Thursday, March 29, 2012

This August I am moving to Indiana to attend Purdue's Composition and Rhetoric program. It will be about two and a half years of course work followed by a dissertation that seems to take most a year and a half, possibly two. If all goes well, I'll end up with a PhD. All the fees are waived plus a stipend and health insurance provided I teach one class a semester, which of course I will, beginning this August. This is all good and exciting news, old news if I've spoken to you in person anytime in the last couple months, but serious life changes await and I've been doing a lot of thinking, chatting, moving towards planning, about what these next four months are going to look like.

As much complaining as I've done about my employer in the last five years, I am so ready, in part because of the trial by failure after failure my hair is turning white rapidly, to formally study Rhetoric and Composition. A study of what writing is, how it can be taught, a history and sociology of the written word, along side philosophy and theory. There's formal rhetoric, ancient Greeks and Aristotle, what we like to think western civilization is based on, there's rhetorics of particular groups of people, say the rhetoric of the medical profession or the rhetoric of twitter, and there's also more philosophical and psychological questions about how we identify with the written word, and how we come to ideas through articulation. This is what I'm most interested in, a kind of applied philosophy in the context of the classroom. And there's another part about the actual nuts and bolts of classroom application, so it's also a kind of an education degree.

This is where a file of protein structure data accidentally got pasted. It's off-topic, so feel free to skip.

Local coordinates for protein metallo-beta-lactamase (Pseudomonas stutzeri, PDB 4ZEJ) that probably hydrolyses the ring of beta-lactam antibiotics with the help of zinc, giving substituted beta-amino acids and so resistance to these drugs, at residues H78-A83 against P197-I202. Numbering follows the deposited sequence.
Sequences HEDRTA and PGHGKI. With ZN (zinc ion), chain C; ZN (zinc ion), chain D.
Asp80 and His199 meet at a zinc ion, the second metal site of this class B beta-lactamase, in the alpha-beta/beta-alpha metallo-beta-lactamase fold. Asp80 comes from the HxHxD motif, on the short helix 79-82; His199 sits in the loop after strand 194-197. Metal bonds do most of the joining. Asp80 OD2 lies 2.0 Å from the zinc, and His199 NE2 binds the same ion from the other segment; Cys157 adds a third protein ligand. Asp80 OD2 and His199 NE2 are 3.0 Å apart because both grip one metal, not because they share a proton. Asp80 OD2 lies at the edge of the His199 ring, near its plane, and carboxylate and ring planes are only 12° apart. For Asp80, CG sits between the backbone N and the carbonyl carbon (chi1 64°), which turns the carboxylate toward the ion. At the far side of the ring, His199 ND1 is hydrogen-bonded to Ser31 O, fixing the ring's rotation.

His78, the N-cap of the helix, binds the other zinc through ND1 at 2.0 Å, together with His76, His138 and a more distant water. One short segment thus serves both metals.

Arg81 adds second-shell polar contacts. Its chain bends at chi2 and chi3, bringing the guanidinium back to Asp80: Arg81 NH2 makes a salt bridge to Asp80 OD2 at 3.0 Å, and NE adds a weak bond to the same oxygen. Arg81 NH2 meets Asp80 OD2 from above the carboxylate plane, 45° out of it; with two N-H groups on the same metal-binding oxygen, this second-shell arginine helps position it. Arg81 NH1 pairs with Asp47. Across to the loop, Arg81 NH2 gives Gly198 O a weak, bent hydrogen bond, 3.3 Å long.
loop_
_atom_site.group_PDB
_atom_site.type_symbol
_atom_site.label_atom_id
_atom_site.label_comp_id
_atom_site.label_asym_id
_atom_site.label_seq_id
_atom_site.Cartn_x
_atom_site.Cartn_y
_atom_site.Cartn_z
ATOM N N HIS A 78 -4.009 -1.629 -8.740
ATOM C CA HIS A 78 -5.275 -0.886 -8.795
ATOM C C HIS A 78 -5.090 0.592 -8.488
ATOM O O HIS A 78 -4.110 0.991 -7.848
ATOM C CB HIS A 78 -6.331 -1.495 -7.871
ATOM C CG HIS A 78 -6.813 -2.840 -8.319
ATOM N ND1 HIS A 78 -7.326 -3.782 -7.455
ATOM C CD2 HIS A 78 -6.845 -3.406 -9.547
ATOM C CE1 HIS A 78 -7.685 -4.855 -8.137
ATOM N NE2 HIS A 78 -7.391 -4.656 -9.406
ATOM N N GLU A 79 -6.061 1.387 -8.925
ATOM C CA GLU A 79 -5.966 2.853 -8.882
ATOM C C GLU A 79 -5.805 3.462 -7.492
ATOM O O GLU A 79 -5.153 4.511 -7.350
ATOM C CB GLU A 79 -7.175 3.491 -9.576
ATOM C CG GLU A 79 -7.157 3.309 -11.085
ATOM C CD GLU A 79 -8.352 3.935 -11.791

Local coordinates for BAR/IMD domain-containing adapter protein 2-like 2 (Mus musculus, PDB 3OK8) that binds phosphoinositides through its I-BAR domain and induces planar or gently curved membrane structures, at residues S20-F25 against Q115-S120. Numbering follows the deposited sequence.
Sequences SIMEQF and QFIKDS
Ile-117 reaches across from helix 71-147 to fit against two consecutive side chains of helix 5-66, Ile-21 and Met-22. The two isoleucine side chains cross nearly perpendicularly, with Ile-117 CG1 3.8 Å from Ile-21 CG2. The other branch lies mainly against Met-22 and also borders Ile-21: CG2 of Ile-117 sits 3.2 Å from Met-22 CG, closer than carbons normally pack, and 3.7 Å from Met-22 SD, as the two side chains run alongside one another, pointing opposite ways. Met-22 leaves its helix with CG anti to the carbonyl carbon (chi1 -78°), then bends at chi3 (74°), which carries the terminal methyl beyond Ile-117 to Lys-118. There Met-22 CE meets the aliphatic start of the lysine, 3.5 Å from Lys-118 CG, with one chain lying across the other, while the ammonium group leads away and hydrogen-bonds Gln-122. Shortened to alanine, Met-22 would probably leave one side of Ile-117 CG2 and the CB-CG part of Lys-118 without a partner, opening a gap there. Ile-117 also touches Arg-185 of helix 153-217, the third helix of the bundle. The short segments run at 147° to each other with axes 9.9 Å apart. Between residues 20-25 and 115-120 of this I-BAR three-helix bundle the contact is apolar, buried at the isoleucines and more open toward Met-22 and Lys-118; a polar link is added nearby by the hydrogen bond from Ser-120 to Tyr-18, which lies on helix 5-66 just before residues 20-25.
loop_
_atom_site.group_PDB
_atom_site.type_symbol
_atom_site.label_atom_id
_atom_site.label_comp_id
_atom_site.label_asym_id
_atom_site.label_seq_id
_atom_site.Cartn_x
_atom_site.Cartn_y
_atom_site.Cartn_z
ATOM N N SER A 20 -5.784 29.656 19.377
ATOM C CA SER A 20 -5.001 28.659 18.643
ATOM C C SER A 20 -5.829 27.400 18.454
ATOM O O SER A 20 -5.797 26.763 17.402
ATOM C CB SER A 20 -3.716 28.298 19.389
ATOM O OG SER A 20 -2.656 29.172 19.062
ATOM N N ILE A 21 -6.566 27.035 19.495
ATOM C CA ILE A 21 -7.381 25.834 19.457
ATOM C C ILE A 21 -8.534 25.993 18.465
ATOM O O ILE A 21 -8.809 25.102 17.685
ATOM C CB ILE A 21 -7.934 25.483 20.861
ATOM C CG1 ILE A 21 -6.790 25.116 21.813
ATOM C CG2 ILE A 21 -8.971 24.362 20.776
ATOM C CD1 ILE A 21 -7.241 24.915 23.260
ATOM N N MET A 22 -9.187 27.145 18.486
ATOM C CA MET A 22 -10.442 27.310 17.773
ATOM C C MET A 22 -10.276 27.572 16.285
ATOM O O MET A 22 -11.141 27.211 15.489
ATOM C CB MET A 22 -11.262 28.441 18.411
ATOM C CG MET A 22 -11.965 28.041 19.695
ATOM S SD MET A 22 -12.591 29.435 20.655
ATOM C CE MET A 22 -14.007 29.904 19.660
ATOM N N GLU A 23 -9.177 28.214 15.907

I might be wrong about some of this, but that's what I understand about "Rhet/Comp." Teaching writing for six plus years has gotten me pretty curious about what exactly I've been doing this entire time. Teaching writing, along with ESL and pronunciation, alongside my own writing, poetry and whatnot (this blog qualifies as "whatnot") has lead to many many questions about what actually works and why. I'd like to be able to not just teach and write, but to talk about what it all means in a context outside of my own experience. Plus I'd like to get paid three to four times what I'm making currently. Which leads me back to complaining about the insanely dysfunctional bureaucracy that is my employer. I can do that now that I'm leaving. But I won't. Freedom!